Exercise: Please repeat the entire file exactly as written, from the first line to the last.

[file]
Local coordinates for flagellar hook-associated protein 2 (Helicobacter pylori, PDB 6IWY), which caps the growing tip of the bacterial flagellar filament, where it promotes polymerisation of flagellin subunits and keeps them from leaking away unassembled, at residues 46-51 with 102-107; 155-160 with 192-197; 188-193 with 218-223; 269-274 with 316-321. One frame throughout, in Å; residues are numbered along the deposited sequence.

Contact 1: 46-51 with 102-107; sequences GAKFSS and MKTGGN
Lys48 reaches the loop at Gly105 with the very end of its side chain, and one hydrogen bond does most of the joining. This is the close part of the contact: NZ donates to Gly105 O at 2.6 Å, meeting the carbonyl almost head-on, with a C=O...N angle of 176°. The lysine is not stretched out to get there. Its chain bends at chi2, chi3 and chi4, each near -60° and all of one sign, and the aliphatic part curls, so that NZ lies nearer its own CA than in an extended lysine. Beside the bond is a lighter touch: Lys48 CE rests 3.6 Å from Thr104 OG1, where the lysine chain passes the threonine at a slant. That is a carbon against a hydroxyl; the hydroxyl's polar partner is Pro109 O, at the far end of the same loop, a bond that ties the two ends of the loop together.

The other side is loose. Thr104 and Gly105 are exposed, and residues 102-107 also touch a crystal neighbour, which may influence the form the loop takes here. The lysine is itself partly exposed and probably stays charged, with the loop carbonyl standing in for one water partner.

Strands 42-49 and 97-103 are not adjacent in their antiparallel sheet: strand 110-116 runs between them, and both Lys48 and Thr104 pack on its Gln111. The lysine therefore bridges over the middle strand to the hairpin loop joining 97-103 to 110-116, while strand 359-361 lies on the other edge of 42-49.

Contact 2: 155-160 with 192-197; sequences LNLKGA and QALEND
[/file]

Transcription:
Local coordinates for flagellar hook-associated protein 2 (Helicobacter pylori, PDB 6IWY), which caps the growing tip of the bacterial flagellar filament, where it promotes polymerisation of flagellin subunits and keeps them from leaking away unassembled, at residues 46-51 with 102-107; 155-160 with 192-197; 188-193 with 218-223; 269-274 with 316-321. One frame throughout, in Å; residues are numbered along the deposited sequence.

Contact 1: 46-51 with 102-107; sequences GAKFSS and MKTGGN
Lys48 reaches the loop at Gly105 with the very end of its side chain, and one hydrogen bond does most of the joining. This is the close part of the contact: NZ donates to Gly105 O at 2.6 Å, meeting the carbonyl almost head-on, with a C=O...N angle of 176°. The lysine is not stretched out to get there. Its chain bends at chi2, chi3 and chi4, each near -60° and all of one sign, and the aliphatic part curls, so that NZ lies nearer its own CA than in an extended lysine. Beside the bond is a lighter touch: Lys48 CE rests 3.6 Å from Thr104 OG1, where the lysine chain passes the threonine at a slant. That is a carbon against a hydroxyl; the hydroxyl's polar partner is Pro109 O, at the far end of the same loop, a bond that ties the two ends of the loop together.

The other side is loose. Thr104 and Gly105 are exposed, and residues 102-107 also touch a crystal neighbour, which may influence the form the loop takes here. The lysine is itself partly exposed and probably stays charged, with the loop carbonyl standing in for one water partner.

Strands 42-49 and 97-103 are not adjacent in their antiparallel sheet: strand 110-116 runs between them, and both Lys48 and Thr104 pack on its Gln111. The lysine therefore bridges over the middle strand to the hairpin loop joining 97-103 to 110-116, while strand 359-361 lies on the other edge of 42-49.

Contact 2: 155-160 with 192-197; sequences LNLKGA and QALEND